GEMM @ the American Sociological Association (ASA) annual meeting in Montreal, Canada
Dr Neli Demireva and Dr Wouter Zwysen will present GEMM research at the American Sociological Association (ASA) annual meeting in Montreal, 12-15 August 2017
Cultural Barriers to the Successful Integration of minorities in Britain, Dr Neli Demireva
This paper explores the barriers to the cultural integration of migrants and minorities in Britain and in particular examines the question of whether growing presence of co-ethnics in the neighbourhood area has a detrimental effect upon the integration process. The results are mixed. Social integration is adversely affected by the presence of co-ethnics but the size of this negative association is dwarfed compared to the pervasive effect of living in social housing and in areas with few resources. The paper highlights the cultural integration, nay assimilation, leap that has happened in the 1.5 and 2nd generation compared to the first across ethnic minority groups.
Different pathways to labour market integration by motivation, Dr Wouter Zwysen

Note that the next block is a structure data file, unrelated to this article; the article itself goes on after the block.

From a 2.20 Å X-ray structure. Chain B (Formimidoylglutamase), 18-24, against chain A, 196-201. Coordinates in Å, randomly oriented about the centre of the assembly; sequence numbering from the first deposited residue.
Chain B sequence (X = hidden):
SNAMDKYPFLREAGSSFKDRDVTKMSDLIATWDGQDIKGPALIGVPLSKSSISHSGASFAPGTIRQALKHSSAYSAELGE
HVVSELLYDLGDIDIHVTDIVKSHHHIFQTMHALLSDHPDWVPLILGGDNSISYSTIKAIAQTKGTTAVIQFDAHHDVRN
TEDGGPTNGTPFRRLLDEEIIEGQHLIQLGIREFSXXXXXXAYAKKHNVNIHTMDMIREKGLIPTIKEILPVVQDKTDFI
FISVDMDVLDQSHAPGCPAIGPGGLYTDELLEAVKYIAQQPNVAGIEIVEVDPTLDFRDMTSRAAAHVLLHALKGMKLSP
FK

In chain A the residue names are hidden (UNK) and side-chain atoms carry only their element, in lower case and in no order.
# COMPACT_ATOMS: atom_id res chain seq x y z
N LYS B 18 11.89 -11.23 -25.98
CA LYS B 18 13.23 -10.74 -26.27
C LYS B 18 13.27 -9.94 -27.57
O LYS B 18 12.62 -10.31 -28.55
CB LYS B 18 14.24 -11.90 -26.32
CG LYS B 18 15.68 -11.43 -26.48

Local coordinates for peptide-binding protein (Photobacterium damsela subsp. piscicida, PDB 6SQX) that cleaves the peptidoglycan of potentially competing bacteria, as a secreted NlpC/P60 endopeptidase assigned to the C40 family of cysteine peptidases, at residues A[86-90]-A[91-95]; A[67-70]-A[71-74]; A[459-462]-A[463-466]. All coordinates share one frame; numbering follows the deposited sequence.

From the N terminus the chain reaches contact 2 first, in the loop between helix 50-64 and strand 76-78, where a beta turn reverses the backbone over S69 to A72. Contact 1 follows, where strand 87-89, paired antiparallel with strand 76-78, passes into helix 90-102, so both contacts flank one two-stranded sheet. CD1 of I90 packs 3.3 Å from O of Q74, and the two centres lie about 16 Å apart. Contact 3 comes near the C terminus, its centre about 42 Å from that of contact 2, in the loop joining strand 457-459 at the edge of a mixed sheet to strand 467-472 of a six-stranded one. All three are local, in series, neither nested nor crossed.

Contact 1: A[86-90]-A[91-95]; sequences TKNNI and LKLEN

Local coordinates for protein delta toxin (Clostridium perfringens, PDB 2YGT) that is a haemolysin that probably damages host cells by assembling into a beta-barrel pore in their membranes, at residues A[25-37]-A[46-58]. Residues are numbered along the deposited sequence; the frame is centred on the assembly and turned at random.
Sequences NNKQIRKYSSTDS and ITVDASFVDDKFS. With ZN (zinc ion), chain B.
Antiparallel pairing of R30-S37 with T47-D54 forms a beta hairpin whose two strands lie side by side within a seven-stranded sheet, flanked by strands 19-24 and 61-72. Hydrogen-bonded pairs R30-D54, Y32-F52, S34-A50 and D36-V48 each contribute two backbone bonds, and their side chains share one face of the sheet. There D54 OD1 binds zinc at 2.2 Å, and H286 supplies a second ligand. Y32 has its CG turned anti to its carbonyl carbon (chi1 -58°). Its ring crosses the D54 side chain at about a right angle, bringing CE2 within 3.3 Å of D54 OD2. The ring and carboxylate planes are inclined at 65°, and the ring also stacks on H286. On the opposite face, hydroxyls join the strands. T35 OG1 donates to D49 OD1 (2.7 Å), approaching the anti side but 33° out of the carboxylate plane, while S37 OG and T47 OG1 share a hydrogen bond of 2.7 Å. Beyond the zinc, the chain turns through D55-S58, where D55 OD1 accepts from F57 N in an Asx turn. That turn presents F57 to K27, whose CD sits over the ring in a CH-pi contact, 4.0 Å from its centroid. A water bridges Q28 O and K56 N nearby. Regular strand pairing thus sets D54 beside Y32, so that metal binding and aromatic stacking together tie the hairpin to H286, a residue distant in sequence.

Given increasing public concern about migration and the current refugee crisis across Europe, it is crucial to learn which factors contribute to successful incorporation and whether these factors are the same for migrants regardless of their reason for moving. We study whether individual decisions to invest in the host country, such as taking up training, improving language skills, or naturalisation explain differences in labour market integration between migrants depending on their initial motivation. We use cross-national European data from the 2008 ad-hoc module of the Labour Force Survey and use an estimated dependent variable to analyse migrant gaps in labour market participation, employment, occupational status and employment precariousness. Non-economic migrants, and especially refugees, tend to do less well on the labour market than economic migrants. These differences are especially large for recent migrants. Over time, the difference diminishes however due to different rates of and returns to investments in host-country human capital. Labour market integration of economic migrants changes far less over time however. This paper highlights the importance of considering the heterogeneity between migrants and the way this leads to different labour market integration trajectories. This heterogeneity needs to be taken into account when considering integration policies.